Customer Reviews (2)

Classic ArrangementsReview by Jazz Weekly
One of the real joys of music is when you discover an artist who is a kindred spirit. Glenn Zottola is one of those guys you’re gonna love. He’s been around since Moby Dick was an anchovy, playing the tenor, alto and trumpet (!) as a sideman for the likes of Benny Goodman, Lionel Hampton, Frank Sinatra and Peggy Lee. Yeah, he can’t keep a steady job. He looks like he should be behind the counter at your local deli asking how much prosciutto you want. He’s a swing-to-bopper at heart, with a tone on all three instruments that is as soothing as a mint julep.

He got my attention last year with a tribute to Charlie Parker CJ 32 with Strings, and another tribute to Clifford Brown with Strings CJ 6. How many artists today could pull THAT off?!? Now, he’s just released five, count ‘em, five new ones. Dig in!!!

Zottolla switches to alto sax as he gets together with a hip orchestra to do some charts that were inspired by Frank Sinatra’s vintage years at Capitol Records. There’s a wonderfully moody read of “Angel Eyes” that has Zottolla’s alto caress the melody, while “Autumn in New York” and” Come Rain or Come Shine” are filled with yearning passion. He can swoon like Johnny Hodges on “Teach Me Tonight” and sound like he’s telling you a hard luck story on “Street of Dreams.” Lyricism at its best. (Posted on 11/23/2015)
"As Tasty As It Gets!"Review by Big Toots
CJ 12 Glenn Zottola Plays Classic Arrangements

The arranger’s task is a multi-dimensional one. He/she must develop an aural landscape that - as one certainly would for a great work of art - frame the subject appropriately, while never being so ornate as to distract or misrepresent. The greatest of arrangers, especially those who worked with Frank Sinatra – Nelson Riddle, Gordon Jenkins, Quincy Jones, Billy May and others - also had the knack to present material which stimulates the soloist, urging him or her on and effectively simultaneously challenging artist and musicians. Ennui and complacency – whether actual or perceived - are the arrangers’ Satans and Hell on earth for musical artists.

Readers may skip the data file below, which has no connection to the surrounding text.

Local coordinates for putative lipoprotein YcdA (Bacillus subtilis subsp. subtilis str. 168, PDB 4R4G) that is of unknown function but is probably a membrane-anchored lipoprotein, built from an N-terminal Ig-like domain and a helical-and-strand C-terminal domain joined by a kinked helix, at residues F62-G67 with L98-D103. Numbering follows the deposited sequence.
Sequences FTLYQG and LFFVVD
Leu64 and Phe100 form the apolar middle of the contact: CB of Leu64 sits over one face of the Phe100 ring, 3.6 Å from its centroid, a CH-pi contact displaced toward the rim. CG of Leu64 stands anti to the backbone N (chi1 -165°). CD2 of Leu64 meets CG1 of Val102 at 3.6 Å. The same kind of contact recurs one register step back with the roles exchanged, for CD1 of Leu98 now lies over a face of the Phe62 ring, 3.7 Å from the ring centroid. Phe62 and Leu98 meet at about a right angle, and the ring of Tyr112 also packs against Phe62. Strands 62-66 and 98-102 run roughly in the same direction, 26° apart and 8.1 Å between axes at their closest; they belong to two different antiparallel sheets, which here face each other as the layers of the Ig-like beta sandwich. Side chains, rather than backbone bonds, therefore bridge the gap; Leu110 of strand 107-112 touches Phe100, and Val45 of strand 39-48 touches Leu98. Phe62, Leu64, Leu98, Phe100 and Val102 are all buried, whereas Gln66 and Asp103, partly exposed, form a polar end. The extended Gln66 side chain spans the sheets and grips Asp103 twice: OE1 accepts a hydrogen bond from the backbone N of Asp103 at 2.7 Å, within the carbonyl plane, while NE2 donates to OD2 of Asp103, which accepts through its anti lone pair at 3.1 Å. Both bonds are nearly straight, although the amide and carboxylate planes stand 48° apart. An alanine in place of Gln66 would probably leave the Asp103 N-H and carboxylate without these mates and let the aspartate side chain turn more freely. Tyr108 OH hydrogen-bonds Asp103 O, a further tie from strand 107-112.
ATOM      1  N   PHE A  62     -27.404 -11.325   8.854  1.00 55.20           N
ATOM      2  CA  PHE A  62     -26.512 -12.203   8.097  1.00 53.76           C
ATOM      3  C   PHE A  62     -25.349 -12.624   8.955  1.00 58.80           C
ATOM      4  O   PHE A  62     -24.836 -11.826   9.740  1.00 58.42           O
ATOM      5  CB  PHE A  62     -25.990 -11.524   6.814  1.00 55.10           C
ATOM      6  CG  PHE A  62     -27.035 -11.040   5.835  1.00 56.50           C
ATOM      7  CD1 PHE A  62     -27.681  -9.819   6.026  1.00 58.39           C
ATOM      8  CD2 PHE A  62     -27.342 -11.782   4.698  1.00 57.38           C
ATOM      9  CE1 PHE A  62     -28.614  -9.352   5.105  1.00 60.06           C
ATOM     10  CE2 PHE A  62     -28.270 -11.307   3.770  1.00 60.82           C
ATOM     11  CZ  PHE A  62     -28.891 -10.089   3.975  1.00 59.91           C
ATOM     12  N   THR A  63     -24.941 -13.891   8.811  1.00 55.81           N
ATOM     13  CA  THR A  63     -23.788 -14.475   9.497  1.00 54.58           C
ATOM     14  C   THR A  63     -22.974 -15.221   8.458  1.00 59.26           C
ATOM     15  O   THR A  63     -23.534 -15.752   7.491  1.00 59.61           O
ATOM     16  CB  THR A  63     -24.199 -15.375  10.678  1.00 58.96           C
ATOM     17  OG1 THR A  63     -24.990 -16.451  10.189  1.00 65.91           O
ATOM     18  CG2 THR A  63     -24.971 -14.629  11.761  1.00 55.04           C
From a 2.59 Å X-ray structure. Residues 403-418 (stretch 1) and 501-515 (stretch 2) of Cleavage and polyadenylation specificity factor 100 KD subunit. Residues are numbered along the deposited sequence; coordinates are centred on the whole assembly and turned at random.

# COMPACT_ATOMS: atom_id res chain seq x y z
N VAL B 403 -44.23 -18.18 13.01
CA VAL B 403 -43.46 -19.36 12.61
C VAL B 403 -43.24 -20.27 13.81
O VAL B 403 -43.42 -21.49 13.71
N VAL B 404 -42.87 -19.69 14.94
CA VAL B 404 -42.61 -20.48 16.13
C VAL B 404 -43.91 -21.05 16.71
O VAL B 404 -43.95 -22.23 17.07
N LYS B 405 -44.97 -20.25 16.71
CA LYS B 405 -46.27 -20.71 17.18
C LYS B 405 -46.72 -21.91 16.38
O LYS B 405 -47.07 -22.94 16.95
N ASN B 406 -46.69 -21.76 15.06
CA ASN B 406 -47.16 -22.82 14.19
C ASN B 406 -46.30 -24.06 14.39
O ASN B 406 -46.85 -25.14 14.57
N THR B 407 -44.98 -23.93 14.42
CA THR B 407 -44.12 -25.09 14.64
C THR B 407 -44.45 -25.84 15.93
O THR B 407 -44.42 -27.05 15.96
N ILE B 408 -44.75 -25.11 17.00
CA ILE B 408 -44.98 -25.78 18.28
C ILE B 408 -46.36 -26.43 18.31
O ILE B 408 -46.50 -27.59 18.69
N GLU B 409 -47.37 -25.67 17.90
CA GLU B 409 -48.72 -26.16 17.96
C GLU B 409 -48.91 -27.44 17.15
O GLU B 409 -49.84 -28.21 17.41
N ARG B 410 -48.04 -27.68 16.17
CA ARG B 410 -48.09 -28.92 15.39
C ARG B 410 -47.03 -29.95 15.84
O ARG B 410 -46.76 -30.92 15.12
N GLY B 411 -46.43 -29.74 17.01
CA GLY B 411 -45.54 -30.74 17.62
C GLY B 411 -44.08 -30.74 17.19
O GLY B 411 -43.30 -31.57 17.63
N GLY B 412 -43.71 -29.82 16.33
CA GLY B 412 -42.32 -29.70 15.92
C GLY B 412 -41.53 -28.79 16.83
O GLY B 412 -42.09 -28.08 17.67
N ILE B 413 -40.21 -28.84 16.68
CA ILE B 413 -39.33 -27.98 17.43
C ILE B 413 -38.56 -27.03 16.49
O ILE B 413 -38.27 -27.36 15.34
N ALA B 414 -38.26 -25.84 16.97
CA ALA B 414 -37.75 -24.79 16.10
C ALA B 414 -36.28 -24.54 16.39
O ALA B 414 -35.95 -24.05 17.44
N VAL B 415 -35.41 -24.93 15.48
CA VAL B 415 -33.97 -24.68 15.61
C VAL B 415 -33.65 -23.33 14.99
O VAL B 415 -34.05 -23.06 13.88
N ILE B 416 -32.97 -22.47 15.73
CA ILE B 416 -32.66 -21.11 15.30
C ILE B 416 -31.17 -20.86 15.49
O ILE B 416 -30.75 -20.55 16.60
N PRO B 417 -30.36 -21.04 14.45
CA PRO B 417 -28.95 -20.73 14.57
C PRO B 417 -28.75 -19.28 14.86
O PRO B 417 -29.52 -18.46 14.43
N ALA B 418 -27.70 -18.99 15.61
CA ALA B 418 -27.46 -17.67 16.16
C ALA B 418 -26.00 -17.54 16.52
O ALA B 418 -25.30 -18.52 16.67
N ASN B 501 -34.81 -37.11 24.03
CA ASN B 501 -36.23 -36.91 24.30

With this superior and fascinating effort, multi-instrumentalist Glenn Zottola brazenly places himself in the “Sinatra spotlight,” performing a baseball team’s worth of Sinatra-affiliated tunes (“Teach Me Tonight,” “Angel Eyes,” “Street of Dreams”). Each selection was inspired by the actual arrangements and was impeccably transcribed – and performed same. It’s brilliant all around.

Zottola’s alto saxophone is a classic one – a throwback to when sonic beauty trumped technical wizardry and when melody reigned supreme. This is a lush, elegant send-up of the highest order. Zottola is a melody marvel, possessing that unique, indescribable element that only occurs when what is written on staff paper flows through the performer’s heart and soul and becomes a “feeling,” a “touch,” a “memory,” or “picture” in the listener’s mind. It’s magic, and Zottola has the wand with which to make it here. Voila!
(Posted on 8/13/2015)